31 January 2006
By Dimitrina Petrova
The Editorial of issue No.2/1999 of Roma Rights ended with these words:
"We devote this issue to the Roma of Kosovo, who – in the circumstances – will be the last to ever read it. We cannot mail copies to them either: they are scattered all over the continent, and given Europe's 'hospitality' to Roma, it will take a very long time for them to obtain mailing addresses anywhere. As to Romani readers inside Kosovo, our mail would be going to empty neighbourhoods and ruins."
Six and a half years passed. So it is time to update. Let us try: We devote this issue of Roma Rights to the Roma and others perceived as "Gypsies" from Kosovo, the people hidden under the bureaucratic abbreviation RAE (Roma, Ashkali, Egyptians). In the present-day circumstances, as the talks on the final status of Kosovo are starting, they will again be the most difficult to reach. RAE are scattered throughout Europe and all over the world, and few have been fortunate to obtain a permanent address. Read the typical story of serial asylum seeking failure in the "Testimony" section in this issue.
Violence against Roma and others perceived as Gypsies in Kosovo after the end of the NATO bombing was part of a politically motivated systematic effort to "cleanse" Kosovo of non-Albanians and to bolster claims for an independent state. Almost seven years later perpetrators of crimes against humanity remain unpunished. As one can see from some of the material in this issue, unblocking the road to justice is so hard that it would take an immense effort and a very long time before we begin to see results.
Regarding "RAE" currently inside Kosovo, very few have returned to their empty and ruined neighbourhoods. Despite efforts by the international community to resettle "RAE" returnees, the lack of genuine peace has forced most of them to leave the province again. Of those that remain, many still live the lives of IDPs – internally displaced persons dependent on external powers. "RAE" IDPs live in permanent fear, rarely agree to speak to visitors due to years of empty promises, and deplore the missed chance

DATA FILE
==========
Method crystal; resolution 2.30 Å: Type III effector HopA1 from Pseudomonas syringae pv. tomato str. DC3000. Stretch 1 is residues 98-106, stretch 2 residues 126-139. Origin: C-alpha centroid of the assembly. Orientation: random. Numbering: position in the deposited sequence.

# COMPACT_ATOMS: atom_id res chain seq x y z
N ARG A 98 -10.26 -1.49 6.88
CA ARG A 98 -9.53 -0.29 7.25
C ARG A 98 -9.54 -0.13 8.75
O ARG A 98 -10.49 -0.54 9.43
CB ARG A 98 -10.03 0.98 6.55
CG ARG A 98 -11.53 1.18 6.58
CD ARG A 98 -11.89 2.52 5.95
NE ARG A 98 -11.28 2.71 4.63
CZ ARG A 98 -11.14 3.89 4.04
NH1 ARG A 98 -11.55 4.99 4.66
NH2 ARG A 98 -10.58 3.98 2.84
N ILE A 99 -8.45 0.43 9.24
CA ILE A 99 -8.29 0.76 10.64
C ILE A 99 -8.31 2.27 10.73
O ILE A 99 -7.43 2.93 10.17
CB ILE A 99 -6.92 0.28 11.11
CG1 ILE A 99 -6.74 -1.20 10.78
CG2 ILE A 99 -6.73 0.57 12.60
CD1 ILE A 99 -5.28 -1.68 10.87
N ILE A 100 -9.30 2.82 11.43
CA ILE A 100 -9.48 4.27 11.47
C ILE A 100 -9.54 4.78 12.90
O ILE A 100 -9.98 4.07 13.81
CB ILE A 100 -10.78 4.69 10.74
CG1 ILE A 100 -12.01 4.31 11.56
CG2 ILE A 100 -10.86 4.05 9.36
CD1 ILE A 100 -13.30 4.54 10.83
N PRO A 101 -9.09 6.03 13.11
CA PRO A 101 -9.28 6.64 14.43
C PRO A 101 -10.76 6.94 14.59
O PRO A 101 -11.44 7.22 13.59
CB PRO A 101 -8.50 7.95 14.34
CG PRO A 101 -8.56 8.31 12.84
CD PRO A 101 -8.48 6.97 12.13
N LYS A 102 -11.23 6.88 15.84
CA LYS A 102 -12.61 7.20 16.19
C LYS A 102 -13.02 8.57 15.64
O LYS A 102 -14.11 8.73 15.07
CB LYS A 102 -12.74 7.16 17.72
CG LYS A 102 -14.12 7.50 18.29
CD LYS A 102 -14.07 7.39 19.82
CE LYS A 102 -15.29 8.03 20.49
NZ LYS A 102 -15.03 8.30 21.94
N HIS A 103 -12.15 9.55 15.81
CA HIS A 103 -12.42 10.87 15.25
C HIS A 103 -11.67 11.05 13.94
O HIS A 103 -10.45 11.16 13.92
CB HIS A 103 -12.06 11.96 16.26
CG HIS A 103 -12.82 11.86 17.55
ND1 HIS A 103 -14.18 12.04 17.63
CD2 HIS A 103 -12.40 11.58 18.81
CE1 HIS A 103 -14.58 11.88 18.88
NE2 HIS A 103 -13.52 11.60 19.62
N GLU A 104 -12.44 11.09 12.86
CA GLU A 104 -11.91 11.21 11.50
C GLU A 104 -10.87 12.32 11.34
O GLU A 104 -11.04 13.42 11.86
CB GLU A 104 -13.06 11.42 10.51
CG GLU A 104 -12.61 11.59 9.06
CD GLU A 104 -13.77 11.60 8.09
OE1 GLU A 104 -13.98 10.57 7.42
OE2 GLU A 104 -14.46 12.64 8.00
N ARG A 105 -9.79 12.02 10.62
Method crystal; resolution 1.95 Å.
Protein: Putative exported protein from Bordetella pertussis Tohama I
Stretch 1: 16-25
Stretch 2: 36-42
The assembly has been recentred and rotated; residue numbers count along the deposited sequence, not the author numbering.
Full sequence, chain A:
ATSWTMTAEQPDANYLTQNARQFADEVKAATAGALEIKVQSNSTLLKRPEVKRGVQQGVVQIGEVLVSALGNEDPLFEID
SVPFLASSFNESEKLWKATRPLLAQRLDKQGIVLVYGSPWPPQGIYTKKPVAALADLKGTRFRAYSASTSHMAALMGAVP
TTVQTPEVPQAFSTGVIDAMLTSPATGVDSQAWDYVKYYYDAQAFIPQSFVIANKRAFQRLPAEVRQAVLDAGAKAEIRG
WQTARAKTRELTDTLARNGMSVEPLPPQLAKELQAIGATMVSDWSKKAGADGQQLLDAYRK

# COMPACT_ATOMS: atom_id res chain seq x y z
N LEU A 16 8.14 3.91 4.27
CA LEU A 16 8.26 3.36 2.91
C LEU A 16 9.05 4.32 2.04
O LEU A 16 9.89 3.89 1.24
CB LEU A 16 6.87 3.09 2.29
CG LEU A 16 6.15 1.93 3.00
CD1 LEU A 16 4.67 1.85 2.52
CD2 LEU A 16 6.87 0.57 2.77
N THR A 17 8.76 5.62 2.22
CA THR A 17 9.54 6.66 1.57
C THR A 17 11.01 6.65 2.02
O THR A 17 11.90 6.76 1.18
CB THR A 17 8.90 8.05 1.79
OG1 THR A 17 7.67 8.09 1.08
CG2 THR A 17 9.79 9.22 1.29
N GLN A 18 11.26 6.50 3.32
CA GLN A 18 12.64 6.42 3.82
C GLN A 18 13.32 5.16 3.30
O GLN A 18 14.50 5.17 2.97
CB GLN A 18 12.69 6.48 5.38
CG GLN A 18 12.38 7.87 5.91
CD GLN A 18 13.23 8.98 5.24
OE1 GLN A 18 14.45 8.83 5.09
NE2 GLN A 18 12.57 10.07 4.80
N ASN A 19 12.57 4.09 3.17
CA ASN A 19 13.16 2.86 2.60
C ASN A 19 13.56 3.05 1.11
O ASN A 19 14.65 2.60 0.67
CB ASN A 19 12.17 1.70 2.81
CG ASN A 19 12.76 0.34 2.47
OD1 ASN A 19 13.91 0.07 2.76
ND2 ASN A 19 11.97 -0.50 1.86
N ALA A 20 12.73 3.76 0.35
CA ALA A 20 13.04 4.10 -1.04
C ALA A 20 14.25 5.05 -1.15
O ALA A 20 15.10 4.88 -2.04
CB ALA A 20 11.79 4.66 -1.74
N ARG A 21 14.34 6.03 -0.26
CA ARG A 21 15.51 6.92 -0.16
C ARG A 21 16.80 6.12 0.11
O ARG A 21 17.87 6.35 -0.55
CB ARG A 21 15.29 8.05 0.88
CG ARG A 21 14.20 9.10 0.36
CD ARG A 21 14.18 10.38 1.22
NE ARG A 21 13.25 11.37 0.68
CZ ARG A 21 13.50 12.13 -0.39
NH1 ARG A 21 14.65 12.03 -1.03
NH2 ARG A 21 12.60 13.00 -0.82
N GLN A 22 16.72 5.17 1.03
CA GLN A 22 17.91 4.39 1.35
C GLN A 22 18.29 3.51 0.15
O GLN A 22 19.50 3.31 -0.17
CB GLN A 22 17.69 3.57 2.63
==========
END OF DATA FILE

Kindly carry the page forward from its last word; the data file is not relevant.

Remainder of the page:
In here comes the biggest disgrace of all, incomprehensible to any reasonable outsider. This is the case from hell known to most of those who still follow Kosovo. Roma IDPs in three camps in Northern Mitrovica have been living since the autumn of 1999 on sites heavily contaminated by lead and the UNMIK, the responsible institution in charge of the province, has failed to relocate them despite being aware of the health hazard. Over six hundred people, more than half of them children. A complicated case it may be, due to conflicting agendas, indifference, lost faith by Roma that anyone could ever care, and the eternal "lack of resources" complained of by UNMIK. An ERRC statement – one of several that have been sent out to international governmental actors – is published in this issue. The ERRC has filed a criminal complaint, too. And we as an organization are determined to continue to deal with this case as long as it takes. Negotiations are in progress and many institutions are now involved. But the fact is that as this issue is going to press, the Roma are still in the same poisoned environment, despite the combined powers, past and present, of KFOR, UNMIK, EU, OSCE, Council of Europe, UNOHCHR, UNHCR, not to mention the Kosovo authorities and all the international and domestic NGOs. And despite the new spotlight on Kosovo due to the pending official start of the status talks.
Well, this is my update. Lead poisoning causing debilitating effects on brains and a medical misery for life. Since 1999.
Whether democracy, human rights and the rule of law have made progress in Kosovo since it became a de facto western powers' protectorate depends on whom you ask. But there are some encouraging developments as well, such as the entry into force of one of the strongest and most comprehensive anti-discrimination laws in Europe, fully in compliance with European standards (See article by Gregory Fabian in this issue). Though shaky and untested, the machinery of democratic rule is emerging. The rights of Serbs, RAE and other minorities in Kosovo will most likely be guaranteed in whatever status solution lies ahead. But time is out for the Roma IDPs. The responsible bodies must end the current humanitarian disaster for which no future democratic heaven can justify.